|GCC leaders gather in Doha on 9 December 2014 for the 35th GCC summit [epa]|
The 35th GCC summit took place in a context of intensifying regional insecurity. To the north of the Gulf states is the civil conflict in Syria and the rise of the nascent “Islamic State” (IS). To the south, Houthi insurgents now control much of Yemen. To the east, Iran’s nuclear programme and its desire to close the Strait of Hormuz pose serious threats. Meanwhile, to the west, the Bab el-Mandeb is at risk from maritime piracy and conflicts in the Horn of Africa. Acknowledging that insecurity in the region is deepening by the day, the GCC’s member states seem to have agreed to set aside their differences and unite behind their common interests. By recognising that conflicts in neighbouring countries have the potential to shift the balance of power in the region, the GCC is demonstrating that it is a force to be reckoned with, both in the Arab world and internationally, as well as setting an example for other countries seeking to form effective regional entities.
Thanks to work done during and after the previous summit, which was held in Riyadh on 16 November 2014, the atmosphere at the GCC’s December summit was relatively positive. It was at the November meeting that the eight-month diplomatic crisis over Qatar’s support for the Muslim Brotherhood began to be constructively addressed, and the stand-off between Qatar on the one hand, and Saudi Arabia, the United Arab Emirates and Bahrain on the other began to soften. With these differences overcome, the December meeting could, therefore, be hosted in Doha, and delegates focused on affirming their common interests and addressing the security concerns facing the GCC states.
Facing the challenges
Established in 1981, the basis of the GCC is to facilitate co-operation between its six member states – Bahrain, Kuwait, Oman, Qatar, Saudi Arabia and the United Arab Emirates – thus enhancing the security and wellbeing of the respective nations. Security remains the GCC’s principal challenge. According to the final communiqué from the December summit, the most important outcomes of the summit were:(1)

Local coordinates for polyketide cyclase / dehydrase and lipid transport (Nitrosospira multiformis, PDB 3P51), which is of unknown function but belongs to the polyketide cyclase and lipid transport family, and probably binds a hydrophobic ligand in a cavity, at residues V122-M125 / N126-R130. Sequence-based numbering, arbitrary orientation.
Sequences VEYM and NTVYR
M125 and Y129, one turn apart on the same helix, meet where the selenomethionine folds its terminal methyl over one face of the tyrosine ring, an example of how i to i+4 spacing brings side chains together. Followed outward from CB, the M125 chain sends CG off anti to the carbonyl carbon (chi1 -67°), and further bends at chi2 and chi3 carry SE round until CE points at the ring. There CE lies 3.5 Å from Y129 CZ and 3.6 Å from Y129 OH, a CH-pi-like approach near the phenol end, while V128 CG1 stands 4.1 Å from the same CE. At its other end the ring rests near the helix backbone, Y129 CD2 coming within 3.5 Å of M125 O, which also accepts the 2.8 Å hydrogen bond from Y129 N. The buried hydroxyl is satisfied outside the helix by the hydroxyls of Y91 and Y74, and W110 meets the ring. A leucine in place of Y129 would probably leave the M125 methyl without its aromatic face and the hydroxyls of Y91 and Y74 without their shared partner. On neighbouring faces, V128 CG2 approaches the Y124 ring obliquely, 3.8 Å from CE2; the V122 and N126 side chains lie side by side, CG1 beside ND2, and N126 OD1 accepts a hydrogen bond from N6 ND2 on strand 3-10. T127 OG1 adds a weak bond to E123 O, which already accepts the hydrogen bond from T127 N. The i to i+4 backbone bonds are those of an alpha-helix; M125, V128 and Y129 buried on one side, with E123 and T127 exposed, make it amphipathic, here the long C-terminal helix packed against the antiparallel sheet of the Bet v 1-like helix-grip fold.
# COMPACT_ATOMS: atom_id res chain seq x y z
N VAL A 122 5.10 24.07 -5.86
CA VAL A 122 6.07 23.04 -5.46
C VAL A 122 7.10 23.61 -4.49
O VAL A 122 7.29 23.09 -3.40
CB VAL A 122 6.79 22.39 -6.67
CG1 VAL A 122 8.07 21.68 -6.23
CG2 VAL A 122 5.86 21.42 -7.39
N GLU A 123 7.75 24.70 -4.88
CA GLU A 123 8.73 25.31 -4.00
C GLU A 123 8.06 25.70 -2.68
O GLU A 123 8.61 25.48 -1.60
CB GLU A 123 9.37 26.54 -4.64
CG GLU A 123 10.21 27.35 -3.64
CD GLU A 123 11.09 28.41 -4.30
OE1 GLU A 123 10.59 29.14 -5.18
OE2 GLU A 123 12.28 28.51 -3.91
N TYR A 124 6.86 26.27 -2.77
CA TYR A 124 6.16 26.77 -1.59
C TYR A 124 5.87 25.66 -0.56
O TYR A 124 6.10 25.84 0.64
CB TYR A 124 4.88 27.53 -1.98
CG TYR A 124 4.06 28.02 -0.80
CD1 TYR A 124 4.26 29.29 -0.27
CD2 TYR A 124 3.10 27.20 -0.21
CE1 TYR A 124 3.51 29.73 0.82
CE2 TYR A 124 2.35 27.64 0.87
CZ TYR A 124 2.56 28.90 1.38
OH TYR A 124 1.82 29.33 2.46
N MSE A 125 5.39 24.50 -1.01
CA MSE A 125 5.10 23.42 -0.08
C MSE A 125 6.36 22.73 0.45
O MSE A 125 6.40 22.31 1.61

New efforts instituted to collectively address threats to the security of the member states; these efforts will be based on the principles and objectives of the GCC Charter.
An affirmation of the need for GCC states to work together to promote their common political, social, cultural, media, economic, and security interests.
An agreement to support and develop the GCC to address regional and international challenges in ways that enhance citizens’ lives in accordance with the times, as well as with regional and international realities.
Co-operation trumps conflict
The fact that Qatar hosted the summit was a clear signal that common interests had overcome the recent differences between member states. In this regard, Sheikh Tamim Bin Hamad Al Thani, the Emir of Qatar, reiterated that different views on “marginal” issues should not be allowed to undermine co-operation between member states.(2) He argued that failure to co-operate would mean that the GCC states had not yet established a solid foundation for the organisation.
A key point to note is that the GCC sees itself as a force to be reckoned with, both in the Arab world and internationally, and aims to set an example for other countries seeking to form effective regional entities. This concept, which took hold after the so-called Arab Spring began four years ago, is one that the GCC is keen to reinforce.
Leaders at the December summit reaffirmed that the security of the GCC states can best be ensured via ongoing co-operation between the states, noting the importance of resolving any differences that might arise. Accordingly, the GCC leaders acknowledged that the customs, traditions, language and faith, as well as the economic interests and common fate shared by their countries, are fundamental unifying factors, and that what unites their nations is stronger and deeper than anything that might divide them.
Addressing Arab and regional issues
At the Doha summit, the GCC leaders also discussed the various Arab and regional issues which affect their security, the most important of these being the Syrian crisis, which is now heading into its fourth year. The importance of finding a diplomatic solution in order to end the suffering of Syrians was reiterated, as was the view that Syrians have the right to defend themselves until a solution is found.
Events in Yemen, Iraq and Libya, where political and military conflicts continue to rage, were also discussed. The GCC called upon all parties to utilise reason in pursuit of the national interests of their respective nations, and to refrain from excluding any political or social components from the political process.(3)
The issue of terrorism was debated in a similar vein. In his opening speech, Sheikh Tamim noted that oppression, persecution and hopelessness inevitably lead to violence, and called on political leaders to root out the “pestilence of extremism and terrorism”, noting that prevention is better than cure.